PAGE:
Chemistry In Alternative Reaction Media / Edition 1

Paperback (Print)
Buy New
Buy New from
Used and New from Other Sellers
Used and New from Other Sellers
from $26.60
Usually ships in 1-2 business days
(Save 78%)
Other sellers (Paperback)
  • All (11) from $26.60   
  • New (6) from $88.40   
  • Used (5) from $26.60   


The use of organic solvents and their emissions has been at the centre of major environmental concern in recent years, and there is currently a great deal of interest in finding alternatives to halogenated and volatile organic solvents for synthesis. Chemistry in Alternative Reaction Media explores why solvents are used and the problems associated with them. It describes the state-of-the art in solvent replacement technologies. Supercritical fluids, biphasic reactions, ionic and fluorous liquids, and aqueous chemistry are brought together in a single textbook, which explains how they may be used to increase reaction efficiency, improve separation and catalyst recovery, and reduce emissions to the environment. As well as describing the principles behind these methods, and the environmental, economic and chemical advantages that these alternatives can bring, numerous examples of applications are given including most major reaction types, and consideration is given to potential scale-up and industrial use. This book will appeal to anyone with an interest in organic synthesis; reaction chemistry; catalysis; and process development, and to undergraduate and graduate students of organic chemistry; catalysis; green chemistry; clean technology and environmental chemistry courses.

Read More Show Less

Editorial Reviews

From the Publisher
"…a convenient and effective book giving a good introduction to the possibilities and problems of new reaction media…" (Angewandte Chemie International Edition, 2004/43)

"...a well-written and timely piece of work for any scientists and engineers who work with solvents...and will be a valuable addition to their bookshelves." (Energy Sources, Vol. 26, 2004)

"...well written and easy to read, very useful for a student audience...will introduce the subject to a wider audience..." (Organic Process Research & Development, Dec 2003)

Read More Show Less

Product Details

  • ISBN-13: 9780471498490
  • Publisher: Wiley
  • Publication date: 12/1/2003
  • Edition number: 1
  • Pages: 272
  • Product dimensions: 6.06 (w) x 9.07 (h) x 0.63 (d)

Table of Contents


Abbreviations and Acronyms.

1 Chemistry in Alternative Reaction Media.

1.1 Economic and Political Considerations.

1.2 Why Do Things Dissolve?

1.3 Solvent Properties and Solvent Classification.

1.3.1 Density.

1.3.2 Mass Transport.

1.3.3 Boiling Point, Melting Point and Volatility.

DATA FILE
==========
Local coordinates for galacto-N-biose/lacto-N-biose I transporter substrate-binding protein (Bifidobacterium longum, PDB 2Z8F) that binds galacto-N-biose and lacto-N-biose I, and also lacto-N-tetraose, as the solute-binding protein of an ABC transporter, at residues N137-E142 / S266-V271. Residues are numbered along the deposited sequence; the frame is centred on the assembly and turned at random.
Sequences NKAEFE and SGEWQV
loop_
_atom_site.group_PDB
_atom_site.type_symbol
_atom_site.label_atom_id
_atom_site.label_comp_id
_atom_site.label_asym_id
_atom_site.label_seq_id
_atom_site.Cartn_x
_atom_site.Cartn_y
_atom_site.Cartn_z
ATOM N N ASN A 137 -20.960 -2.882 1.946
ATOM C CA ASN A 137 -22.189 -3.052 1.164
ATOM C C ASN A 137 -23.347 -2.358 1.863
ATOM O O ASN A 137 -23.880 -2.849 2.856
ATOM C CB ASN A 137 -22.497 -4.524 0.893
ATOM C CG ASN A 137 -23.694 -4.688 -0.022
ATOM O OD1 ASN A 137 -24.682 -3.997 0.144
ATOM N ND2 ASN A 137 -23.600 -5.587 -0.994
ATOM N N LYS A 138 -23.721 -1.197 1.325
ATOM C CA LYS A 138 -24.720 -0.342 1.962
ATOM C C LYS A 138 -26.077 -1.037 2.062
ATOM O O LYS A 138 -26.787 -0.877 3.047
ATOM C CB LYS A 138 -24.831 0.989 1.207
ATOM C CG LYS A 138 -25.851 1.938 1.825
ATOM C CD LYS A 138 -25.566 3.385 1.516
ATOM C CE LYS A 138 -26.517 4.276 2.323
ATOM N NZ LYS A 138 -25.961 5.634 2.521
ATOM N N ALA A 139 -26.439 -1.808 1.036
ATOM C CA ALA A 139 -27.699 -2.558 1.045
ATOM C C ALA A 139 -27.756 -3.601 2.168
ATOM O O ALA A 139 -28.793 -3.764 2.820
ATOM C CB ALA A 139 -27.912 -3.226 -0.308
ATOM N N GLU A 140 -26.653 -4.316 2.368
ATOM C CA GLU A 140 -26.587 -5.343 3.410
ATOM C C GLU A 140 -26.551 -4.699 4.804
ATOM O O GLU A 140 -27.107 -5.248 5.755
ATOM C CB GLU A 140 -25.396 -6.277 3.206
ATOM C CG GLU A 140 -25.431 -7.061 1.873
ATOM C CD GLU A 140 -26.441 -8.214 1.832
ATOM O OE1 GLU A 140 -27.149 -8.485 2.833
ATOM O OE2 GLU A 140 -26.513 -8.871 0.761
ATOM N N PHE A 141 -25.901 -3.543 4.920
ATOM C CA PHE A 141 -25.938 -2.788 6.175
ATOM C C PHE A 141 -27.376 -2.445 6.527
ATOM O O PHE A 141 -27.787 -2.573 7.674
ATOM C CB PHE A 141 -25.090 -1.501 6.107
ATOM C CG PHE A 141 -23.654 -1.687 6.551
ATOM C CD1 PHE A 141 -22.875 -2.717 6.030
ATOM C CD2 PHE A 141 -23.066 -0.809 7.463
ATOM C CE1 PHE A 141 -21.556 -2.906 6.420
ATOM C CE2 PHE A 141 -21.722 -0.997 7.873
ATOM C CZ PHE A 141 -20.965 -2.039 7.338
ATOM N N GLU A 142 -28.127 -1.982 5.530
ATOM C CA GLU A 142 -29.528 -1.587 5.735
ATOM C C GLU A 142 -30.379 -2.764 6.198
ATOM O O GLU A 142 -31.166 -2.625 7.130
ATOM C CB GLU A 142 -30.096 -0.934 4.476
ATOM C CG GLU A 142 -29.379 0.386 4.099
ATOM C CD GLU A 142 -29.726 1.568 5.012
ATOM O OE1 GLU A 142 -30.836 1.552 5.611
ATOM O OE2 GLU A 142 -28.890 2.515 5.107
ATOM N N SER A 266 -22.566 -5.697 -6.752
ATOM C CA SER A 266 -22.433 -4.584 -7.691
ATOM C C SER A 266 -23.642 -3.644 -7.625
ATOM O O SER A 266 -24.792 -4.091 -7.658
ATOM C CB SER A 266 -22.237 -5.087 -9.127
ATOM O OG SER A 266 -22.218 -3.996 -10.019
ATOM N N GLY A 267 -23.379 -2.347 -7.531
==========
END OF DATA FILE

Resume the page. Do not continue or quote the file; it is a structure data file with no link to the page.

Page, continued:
1.3.4 Solvents as Heat-Transfer Media.

1.3.5 Cohesive Pressure, Internal Pressure, and Solubility Parameter.

1.4 Solvent Polarity.

1.4.1 Dipole Moment and Dispersive Forces.

1.4.2 Dielectric Constant.

1.4.3 Electron Pair Donor and Acceptor Numbers.

1.4.4 Empirical Polarity Scales.

1.4.5 ENT and ET(30) Parameters.

1.4.6 Kamlet–Taft Parameters.

1.4.7 Hydrogen Bond Donor (HBD) and Hydrogen Bond Acceptor (HBA) Solvents.

1.5 The Effect of Solvent Polarity on Chemical Systems.

1.5.1 The Effect of Solvent Polarity on Chemical Reactions.

1.5.2 The Effect of Solvent Polarity on Equilibria.

1.6 W hat is Required from Alternative Solvent Strategies?


2 Multiphasic Solvent Systems.

2.1 An Introduction to Multiphasic Chemistry.

2.1.1 The Traditional Biphasic Approach.

2.1.2 Temperature Dependent Solvent Systems.

2.1.3 Single- to Two-Phase Systems.

2.1.4 Multiphasic Systems.

2.2 Solvent Combinations.

2.2.1 Water.

2.2.2 Fluorous Solvents.

2.2.3 Ionic Liquids.

2.2.4 Supercritical Fluids and Other Solvent Combinations.

2.3 Benefits and Problems Associated with Multiphasic Systems.

2.3.1 Partially Miscible Liquids.

2.4 Kinetics of Homogeneous Reactions.

2.4.1 Rate is Independent of Stoichiometry.

2.4.2 Rate is Determined by the Probability of Reactants Meeting.

2.4.3 Rate is Measured by the Concentration of the Reagents.

2.4.4 Catalysed Systems.

2.5 Kinetics of Biphasic Reactions.

2.5.1 The Concentration of Reactants in Each Phase is Affected by Diffusion.

2.5.2 The Concentration of the Reactants and Products in the Reacting Phase is Determined by Their Partition Coefficients.

2.5.3 The Partition Coefficients of the Reactants and Products May Alter the Position of the Equilibrium.

2.5.4 Effect of Diffusion on Rate.

2.5.5 Determining the Rate of a Reaction in a Biphasic System.

2.6 Conclusions.


3 Reactions in Fluorous Media.

3.1 Introduction.

3.2 Properties of Perfluorinated Solvents.

3.3 Designing Molecules for Fluorous Compatibility.

3.4 Probing the Effect of Perfluoroalkylation on Ligand Properties.

3.5 Partition Coefficients.

3.6 Liquid–Liquid Extractions.

3.7 Solid Separations.

3.8 Conclusions.


4 Ionic Liquids.

4.1 Introduction.

4.1.1 The Cations and Anions.

4.1.2 Synthesis of Ionic Liquids.

4.2 Physical Properties of Ionic Liquids.

4.3 Benefits and Problems Associated with Using Ionic Liquids in Synthesis.

4.4 Catalyst Design.

4.5 Conclusions.


5 Reactions in Water.

5.1 The Structure and Properties of Water.

5.1.1 The Structure of Water.

5.1.2 Near-Critical Water.

5.1.3 The Hydrophobic Effect.

5.1.4 The Salt Effect.

5.2 The Benefits and Problems Associated with Using Water in Chemical Synthesis.

5.3 Organometallic Reactions in Water.

5.4 Aqueous Biphasic Catalysis.

5.4.1 Ligands for Aqueous–Organic Biphasic Catalysis.

5.5 Phase Transfer Catalysis.

5.5.1 The Transfer of Nucleophiles into Organic Solvents.

5.5.2 Mechanisms of Nucleophilic Substitutions Under Phase Transfer Conditions.

5.5.3 The Rates of Phase Transfer Reactions.